The territory of the General Government was divided into four districts: Kraków, Radom, Lublin, and Warsaw, however, their boundaries were not consistent with those of the [pre- war] Polish voivodeships. Each district was headed by an appointed official, whose title was initially district chief and later district governor with a district office added to his side.
The district was divided into sub-districts – Kreise, municipal sub-districts headed by a Stadthauptmann [town chief], and rural sub-districts headed by a Kreishauptmann [rural chiefs] in command. The General Government administration was reorganized several times, as a result of a campaign to unify the administration in the hands of the GG authorities, and then, in the districts, in the hands of the governors, and in the hands of the Stadt- and Kreishauptmann in the sub-districts, in line with the principles of the second ordinance on the organization and administration of the General Government of 1 December 1940. For this reason, the said ordinance was referred to as the ordinance on the unification of the administration, Ordnung über die Einheit der Administration.
In accordance with these regulations, the governor became the only representative of the General Government administration in the district, just as the Stadt- and Kreishauptmann became the only government representatives in the sub-district.
The German courts and then the so-called Eastern Railway, Ostbahn and the German Post in the East, Deutsche Post Osten were beyond this organized structure of the government apparatus. All other institutions or offices were either included, eingegliedert, or adjoined, angegliedert, or subordinated, unterstellt, to district governors, to Stadt- or Kreishauptmann.
The type of these authorities that were included, adjoined, or subordinated were the so- called Polish courts, that is courts which in the criminal scope ruled only in cases that were referred to them by the prosecution of the German courts (par. 1 sec. 2 of the ordinance of 19 February 1940 VBI.GG.I [Verordnungsblatt des Generalgouverneurs – Gazette of Legal Regulations], p. 64) and in the civilian scope in so far as the German provisions did not justify the jurisdiction of the German courts (par. 1 sec. 1 of the ordinance of 19 February 1940). Polish courts in the form of local courts, district courts, and courts of appeal (the judicial functions of the Supreme Court were suspended by the provision of par. 5 sec. 2 of the ordinance of 19 February 1940) were subject to the direct supervision of the competent district prosecutor (par. 8 sec. 1 of the ordinance of 19 February 1940).
The type of these authorities were the special administrative offices, with which the Polish administration was familiar. And so, the tax administration, which by the ordinances of 7 November 1939 (VBI.GG. p. 60), of 20 November 1939, of 7 December 1939, 13 December 1939, and 20 January 1940, was transformed into the German model, abolishing tax chambers and surrendering tax offices to the supervision of financial inspectors, of course, meaning the Germans.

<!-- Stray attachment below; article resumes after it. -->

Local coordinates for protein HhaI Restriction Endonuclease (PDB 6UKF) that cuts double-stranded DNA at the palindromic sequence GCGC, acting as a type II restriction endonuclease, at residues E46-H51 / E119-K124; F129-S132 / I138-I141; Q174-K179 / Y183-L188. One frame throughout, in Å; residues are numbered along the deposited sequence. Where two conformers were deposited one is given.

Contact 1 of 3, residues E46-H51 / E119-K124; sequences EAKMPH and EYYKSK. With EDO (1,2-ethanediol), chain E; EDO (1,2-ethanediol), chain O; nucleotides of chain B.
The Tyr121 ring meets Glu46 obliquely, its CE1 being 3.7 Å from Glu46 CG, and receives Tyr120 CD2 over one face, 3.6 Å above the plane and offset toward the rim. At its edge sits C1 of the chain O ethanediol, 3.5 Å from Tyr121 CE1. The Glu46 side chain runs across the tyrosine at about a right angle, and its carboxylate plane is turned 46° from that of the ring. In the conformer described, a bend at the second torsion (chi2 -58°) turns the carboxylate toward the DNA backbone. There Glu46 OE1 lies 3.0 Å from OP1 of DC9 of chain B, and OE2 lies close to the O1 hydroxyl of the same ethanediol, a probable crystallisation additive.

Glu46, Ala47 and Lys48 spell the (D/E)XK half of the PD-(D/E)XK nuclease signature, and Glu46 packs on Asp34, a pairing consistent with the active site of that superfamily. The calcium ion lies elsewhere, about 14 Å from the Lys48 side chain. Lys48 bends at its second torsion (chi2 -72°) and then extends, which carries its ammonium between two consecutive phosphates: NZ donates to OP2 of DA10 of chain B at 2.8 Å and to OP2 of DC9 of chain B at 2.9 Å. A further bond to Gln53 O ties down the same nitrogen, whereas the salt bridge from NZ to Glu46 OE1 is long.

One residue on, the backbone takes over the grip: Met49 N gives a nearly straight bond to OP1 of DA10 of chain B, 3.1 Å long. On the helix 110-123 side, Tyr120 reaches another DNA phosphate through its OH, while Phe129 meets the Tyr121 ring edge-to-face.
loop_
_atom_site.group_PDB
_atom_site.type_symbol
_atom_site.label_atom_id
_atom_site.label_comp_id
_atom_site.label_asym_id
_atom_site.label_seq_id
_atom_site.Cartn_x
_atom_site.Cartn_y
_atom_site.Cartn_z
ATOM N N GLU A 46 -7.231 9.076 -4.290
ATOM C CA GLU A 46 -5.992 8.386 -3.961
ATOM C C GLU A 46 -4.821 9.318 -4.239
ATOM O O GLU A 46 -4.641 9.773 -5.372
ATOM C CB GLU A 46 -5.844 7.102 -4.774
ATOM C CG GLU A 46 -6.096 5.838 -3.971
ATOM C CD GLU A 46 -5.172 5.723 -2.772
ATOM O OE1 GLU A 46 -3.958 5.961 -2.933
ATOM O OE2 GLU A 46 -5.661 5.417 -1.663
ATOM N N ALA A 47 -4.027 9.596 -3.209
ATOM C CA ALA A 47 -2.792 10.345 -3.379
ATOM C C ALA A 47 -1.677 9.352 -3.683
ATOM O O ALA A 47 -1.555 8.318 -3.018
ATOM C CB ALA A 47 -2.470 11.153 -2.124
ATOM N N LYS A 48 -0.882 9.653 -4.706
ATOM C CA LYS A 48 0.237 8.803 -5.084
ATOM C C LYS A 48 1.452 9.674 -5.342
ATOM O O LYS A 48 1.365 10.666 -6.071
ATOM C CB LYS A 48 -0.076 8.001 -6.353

The mining administration…it was limited to only two offices in Kraków and Jasło.
Presiding Judge: I call for a recess until tomorrow, nine o’clock.
Day three of the trial
19 December 1946
Presiding Judge: I hereby resume the court proceedings for considering the case against Ludwik Fischer and others accused from the decree of 31 August 1944. I call Professor Wachholtz. The professor began his disquisition yesterday, please continue the report.
Expert Witness Wachholtz: Now I will start with state-owned enterprises and monopolies, and I will be brief, as my disquisition is extensive. I said yesterday that the German courts, Eastern Railway, Ostbahn, and Deutsche Post Osten were separate from the district administration. The head of the department of railways in the GG administration, with the title of president of the General Directorate of the Eastern Railway [Ostbahn – GEDOB], became the chief of the so-called Eastern Railway, organized by the ordinance of 9 November 1939. It is significant that the Eastern Railway took over the entire property of the Polish State Railways as a special estate, Sondervermögen; however, it was decided that the Polish railway regulations shall apply only as long as the German regulations expressly keep them in force.
The German Post in the East, Deutsche Post Osten, was similarly dealt with, organized by the ordinance of 31 October 1939, with the difference that the property of the Polish post became not only the Sondervermögen of the German Post in the East, but also a special estate of the German Reich Post – Deutsche Reichspost.
The Polish monopoly organization was changed to form a so-called directorate of monopoly in the GG. By virtue of the ordinance of 1 October 1939, and a number of ordinances from 1939, 1940, 1941, etc., the monopolies were organized to add to the existing Polish monopolies: tobacco, matches, salt, brandy, and the lottery, [and] two new ones: petroleum and artificial sweeteners, while the lottery monopoly was transformed by turning the class lottery into a numerical one.